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From: "Roger Lascelles"
Subject: Re: RS485 help #2
Date: Fri, 25 Oct 2002 10:58:16 +1000
X-Newsreader: Microsoft Outlook Express 5.50.4133.2400
The RS485 balanced pair and transceivers are designed for fast baud rates -
10 to 100 times faster than you require. It all gets less critical if you
slow everything down.
At slow baud rates you can slow down the rising & falling edges of your
waveform. This will have two effects : 1) EMI radiation is reduced 2)
Termination becomes less critical or can be omitted, depending on line
At the slow baud rates, you can also limit your receiver high freq response
and get noise reduction.
At low baud rates you can even omit the balance if you force a current into
the line and simply turn on the LED in an opto isolator at the receiving
On a practical note : if you have a CRO and some time, the best approach
might be to experiment and come up with a simple system. I do not believe
you will get all the answers on this newsgroup, because by its nature, a
newsgroup can only offer quick advice. Many of the engineers on this group
could do the maths with line length, baud rate, bandwidth etc and give you
answers - but they cannot be expected to put in the time for no charge. In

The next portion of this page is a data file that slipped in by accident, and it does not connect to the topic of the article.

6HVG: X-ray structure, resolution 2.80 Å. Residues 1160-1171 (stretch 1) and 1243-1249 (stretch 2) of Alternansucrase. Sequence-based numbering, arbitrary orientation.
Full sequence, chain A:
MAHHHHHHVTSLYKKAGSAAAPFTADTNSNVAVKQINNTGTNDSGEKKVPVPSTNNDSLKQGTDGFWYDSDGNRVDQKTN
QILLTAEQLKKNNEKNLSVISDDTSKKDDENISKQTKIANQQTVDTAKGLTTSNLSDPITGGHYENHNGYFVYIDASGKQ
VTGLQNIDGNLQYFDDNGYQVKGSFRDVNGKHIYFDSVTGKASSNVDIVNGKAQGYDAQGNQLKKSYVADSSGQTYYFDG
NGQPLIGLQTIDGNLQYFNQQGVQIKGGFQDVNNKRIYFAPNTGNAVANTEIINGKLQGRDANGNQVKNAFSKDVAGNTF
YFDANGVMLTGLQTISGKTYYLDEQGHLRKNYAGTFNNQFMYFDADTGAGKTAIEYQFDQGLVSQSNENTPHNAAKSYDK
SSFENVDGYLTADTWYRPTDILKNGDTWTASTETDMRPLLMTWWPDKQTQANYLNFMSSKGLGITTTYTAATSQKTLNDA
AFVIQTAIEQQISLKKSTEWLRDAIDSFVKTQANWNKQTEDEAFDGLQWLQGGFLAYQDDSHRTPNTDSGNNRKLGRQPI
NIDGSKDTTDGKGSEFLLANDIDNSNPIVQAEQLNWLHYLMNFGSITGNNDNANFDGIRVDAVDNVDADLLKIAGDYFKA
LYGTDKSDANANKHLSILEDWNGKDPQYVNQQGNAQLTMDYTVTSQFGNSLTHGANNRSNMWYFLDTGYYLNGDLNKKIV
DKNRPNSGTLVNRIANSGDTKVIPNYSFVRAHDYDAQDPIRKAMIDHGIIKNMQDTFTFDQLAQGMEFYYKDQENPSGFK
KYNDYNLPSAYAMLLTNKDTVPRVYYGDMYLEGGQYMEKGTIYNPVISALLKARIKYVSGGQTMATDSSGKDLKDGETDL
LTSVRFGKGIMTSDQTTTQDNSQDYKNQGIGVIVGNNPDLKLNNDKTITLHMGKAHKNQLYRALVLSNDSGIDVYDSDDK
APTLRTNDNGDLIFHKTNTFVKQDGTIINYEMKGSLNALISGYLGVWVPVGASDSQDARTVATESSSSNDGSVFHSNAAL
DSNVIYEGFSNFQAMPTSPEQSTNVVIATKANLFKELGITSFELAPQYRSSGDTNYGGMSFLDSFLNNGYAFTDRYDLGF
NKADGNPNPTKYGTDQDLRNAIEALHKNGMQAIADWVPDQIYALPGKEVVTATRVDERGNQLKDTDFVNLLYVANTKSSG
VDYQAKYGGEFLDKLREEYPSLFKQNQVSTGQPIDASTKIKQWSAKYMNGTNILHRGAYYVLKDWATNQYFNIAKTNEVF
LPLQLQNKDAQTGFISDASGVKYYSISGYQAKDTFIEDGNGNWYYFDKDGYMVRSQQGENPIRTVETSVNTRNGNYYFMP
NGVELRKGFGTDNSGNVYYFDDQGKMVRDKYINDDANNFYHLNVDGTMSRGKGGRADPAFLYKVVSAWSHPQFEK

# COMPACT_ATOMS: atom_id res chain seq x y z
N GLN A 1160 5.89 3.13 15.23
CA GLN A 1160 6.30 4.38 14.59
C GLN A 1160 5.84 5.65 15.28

addition, if you do not have a grasp of transmission line basics, even
detailed advice will not have much meaning to you. If you don't want to
experiment, I recommend you read up on data transmission basics, or else pay
an engineer to to get you started.
"EBG" wrote in message
> I designated this #2 as I wanted to start fresh with a new post.....thanks
> for all the response on my previous "RS485 termination" post a few days
> Jim, especially.
> Let me ask this.....
> The fact is, I don't care whether my interface really conforms to a
> "standard"...RS232 422 or 485.
> My goal is to have a "star network" (central PIC transmitter with
> I neeed to transfer data at a mere 1200 baud (fact is, it can even go
> to up to 10 PIC receivers, which simply do some switching tasks.
> I need however, to eliminate the EMI emmisions coming from the cable by
> using a balanced connection.
> How about this.....
> Has anyone built their own balanced network using a dual optoisolator (say
> PS2501-2)at the xmtr and each of the receivers? Couldn't this be done?
> split the RS232 coming out of the pic, invert one side and drive the
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